As you can see, the Ecotec LSJ engine in the Lakester looks very close to stock.

This Ecotec LSJ-powered Lakester has set multiple land speed records at Bonneville.




Crazy race turbo ECOTECs

n case youve heard about a front wheel drive (FWD) Cobalt running 250+ mph at Bonneville or a drag FWD Cobalt running over 200 mph in the quarter mile and thought, That cant be right, heres your answer: Turbo. A race-intended turbo Ecotec program supported by GM Racing, GM Powertrain, GM Performance Division, and GM Performance Parts people and resources has been developing engines and vehicles for a few years now with some pretty incredible results. Obviously, to run over two bills at a dragstrip requires serious powerand these engines deliver. In general, the turbocharged, intercooled, methanol burning 2.0L Ecotec engines started out making 600 hp in 2001 and are making over 1400 hp when in their fullcompetition drag race setup. The Bonneville turbo engines are detuned slightly to be able to handle wide open throttle (WOT) applications in excess of 60 seconds (thats a looonnnngggg time!) without scattering. Ecotec turbo engine in Cobalt bodied racecar.

Cobalt bodied drag car with turbo engine.

This Cobalt has records over 200 mph at Bonneville.

This chopped, tube chassis land speed HHR has big turbo Ecotec power. ECOTEC 2.0L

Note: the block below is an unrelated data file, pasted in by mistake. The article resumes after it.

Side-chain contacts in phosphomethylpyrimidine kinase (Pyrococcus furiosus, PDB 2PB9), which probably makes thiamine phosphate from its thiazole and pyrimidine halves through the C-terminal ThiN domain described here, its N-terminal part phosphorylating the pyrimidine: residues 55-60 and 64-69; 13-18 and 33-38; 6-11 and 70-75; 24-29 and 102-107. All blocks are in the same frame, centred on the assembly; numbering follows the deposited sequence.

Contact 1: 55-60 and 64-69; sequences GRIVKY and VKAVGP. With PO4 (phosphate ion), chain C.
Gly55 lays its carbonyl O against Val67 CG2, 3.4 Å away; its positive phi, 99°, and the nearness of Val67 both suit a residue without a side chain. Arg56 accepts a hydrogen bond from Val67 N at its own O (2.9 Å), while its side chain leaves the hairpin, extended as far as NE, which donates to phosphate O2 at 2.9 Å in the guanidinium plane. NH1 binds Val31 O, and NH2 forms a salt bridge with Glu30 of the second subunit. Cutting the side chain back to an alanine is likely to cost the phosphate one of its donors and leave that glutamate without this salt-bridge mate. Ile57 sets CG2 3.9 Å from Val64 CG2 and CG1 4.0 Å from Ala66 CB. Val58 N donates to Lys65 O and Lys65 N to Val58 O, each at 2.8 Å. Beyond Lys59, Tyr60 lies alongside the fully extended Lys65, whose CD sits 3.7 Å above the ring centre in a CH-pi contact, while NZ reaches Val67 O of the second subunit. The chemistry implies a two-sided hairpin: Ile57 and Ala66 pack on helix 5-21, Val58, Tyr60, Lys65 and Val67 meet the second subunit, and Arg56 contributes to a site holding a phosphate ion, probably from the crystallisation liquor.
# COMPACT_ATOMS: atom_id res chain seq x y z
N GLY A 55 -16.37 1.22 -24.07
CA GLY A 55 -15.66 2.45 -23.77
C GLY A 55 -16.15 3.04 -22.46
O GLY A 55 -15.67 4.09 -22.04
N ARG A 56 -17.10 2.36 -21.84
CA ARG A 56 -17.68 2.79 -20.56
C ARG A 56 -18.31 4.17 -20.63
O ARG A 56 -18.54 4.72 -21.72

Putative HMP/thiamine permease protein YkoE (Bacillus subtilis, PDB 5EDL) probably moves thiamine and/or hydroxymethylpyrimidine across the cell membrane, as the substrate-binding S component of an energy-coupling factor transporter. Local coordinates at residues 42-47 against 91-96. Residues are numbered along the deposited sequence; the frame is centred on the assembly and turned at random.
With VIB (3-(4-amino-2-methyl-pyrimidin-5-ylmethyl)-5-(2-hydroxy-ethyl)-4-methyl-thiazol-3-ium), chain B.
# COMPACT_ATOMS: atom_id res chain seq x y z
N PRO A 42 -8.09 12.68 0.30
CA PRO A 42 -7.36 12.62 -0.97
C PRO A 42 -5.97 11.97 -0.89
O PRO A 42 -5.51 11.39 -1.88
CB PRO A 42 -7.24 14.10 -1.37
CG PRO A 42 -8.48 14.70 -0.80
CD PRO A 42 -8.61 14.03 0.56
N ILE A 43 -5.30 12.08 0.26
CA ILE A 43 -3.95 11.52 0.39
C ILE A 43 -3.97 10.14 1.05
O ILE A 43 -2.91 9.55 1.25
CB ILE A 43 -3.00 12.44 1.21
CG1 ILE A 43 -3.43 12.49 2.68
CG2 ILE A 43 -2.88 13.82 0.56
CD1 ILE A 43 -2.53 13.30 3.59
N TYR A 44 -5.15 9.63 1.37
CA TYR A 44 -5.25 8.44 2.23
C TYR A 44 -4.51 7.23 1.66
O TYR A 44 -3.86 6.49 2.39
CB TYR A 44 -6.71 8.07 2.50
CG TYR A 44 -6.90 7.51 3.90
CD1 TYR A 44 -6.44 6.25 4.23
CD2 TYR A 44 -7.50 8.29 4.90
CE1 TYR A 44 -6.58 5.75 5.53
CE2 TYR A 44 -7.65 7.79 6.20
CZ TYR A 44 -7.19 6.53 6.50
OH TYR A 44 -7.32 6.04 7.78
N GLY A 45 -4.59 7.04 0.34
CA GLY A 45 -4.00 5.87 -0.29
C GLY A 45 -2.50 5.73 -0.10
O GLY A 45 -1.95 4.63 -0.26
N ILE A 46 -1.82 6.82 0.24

All ECOTEC Powered


Pulling the Ecotec 2.0L Inline 4-cylinder supercharged LSJ engine out of your Cobalt SS Supercharged just got a whole lot easier. This chapter walks through the process in brutal detail with almost 150 photos showing you the action. Now, youve got no excuse for not making your Cobalt SS Supercharged even faster!

ow this might seem like truly basic stuff, but we think its important to show everything and let you decide if you need it or not: Were going to show you every little detail to removing the Ecotec 2.0L Inline four-cylinder supercharged LSJ engine from your Cobalt SS Supercharged ride. This chapter should be great news for anyone who wants to build a more powerful Ecotec LSJ engine but hasnt removed a modern engine from a GM vehicle. The next chapter in this book will show you exactly how to reinstall the engine in your Cobalt SS Supercharged. It is recommended you read this chapter completely before beginning the activity of